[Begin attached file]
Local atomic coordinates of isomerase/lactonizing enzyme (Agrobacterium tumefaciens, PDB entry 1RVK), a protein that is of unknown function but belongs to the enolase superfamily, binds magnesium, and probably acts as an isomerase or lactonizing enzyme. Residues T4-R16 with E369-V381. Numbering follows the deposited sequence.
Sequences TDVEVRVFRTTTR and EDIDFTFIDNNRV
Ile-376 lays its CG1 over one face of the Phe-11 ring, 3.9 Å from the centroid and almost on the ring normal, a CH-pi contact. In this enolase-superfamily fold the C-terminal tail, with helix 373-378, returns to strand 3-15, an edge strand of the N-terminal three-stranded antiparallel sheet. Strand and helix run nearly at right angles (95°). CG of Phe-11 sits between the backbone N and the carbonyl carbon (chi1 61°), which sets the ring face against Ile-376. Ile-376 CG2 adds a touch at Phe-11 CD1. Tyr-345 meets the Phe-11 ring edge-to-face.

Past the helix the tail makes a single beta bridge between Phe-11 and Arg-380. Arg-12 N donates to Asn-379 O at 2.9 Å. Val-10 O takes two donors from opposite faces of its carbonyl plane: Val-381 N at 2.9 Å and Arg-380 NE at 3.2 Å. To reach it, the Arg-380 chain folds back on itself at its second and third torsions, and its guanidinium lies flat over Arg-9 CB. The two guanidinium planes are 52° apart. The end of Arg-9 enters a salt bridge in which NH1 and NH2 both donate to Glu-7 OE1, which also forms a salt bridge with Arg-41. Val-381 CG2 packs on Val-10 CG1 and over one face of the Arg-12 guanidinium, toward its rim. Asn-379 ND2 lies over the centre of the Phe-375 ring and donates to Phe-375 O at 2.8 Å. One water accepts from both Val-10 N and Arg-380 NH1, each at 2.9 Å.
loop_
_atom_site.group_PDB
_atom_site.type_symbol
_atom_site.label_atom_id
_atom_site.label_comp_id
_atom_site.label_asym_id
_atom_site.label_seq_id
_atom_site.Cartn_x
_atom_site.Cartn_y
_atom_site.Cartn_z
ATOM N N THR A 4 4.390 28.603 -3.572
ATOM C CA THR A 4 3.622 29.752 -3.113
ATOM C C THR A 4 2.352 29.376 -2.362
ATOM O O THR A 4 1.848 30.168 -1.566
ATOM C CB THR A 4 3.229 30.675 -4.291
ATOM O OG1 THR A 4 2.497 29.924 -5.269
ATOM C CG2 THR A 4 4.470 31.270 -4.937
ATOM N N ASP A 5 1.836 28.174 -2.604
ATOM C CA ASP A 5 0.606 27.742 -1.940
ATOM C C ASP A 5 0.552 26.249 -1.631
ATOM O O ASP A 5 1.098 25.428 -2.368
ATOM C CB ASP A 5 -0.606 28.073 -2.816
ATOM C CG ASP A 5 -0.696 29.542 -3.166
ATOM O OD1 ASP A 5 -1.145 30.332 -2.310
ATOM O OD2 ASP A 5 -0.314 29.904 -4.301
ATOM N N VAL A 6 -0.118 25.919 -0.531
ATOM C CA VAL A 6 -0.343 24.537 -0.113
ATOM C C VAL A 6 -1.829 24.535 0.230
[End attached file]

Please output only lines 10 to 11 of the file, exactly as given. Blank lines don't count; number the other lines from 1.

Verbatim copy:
_atom_site.label_asym_id
_atom_site.label_seq_id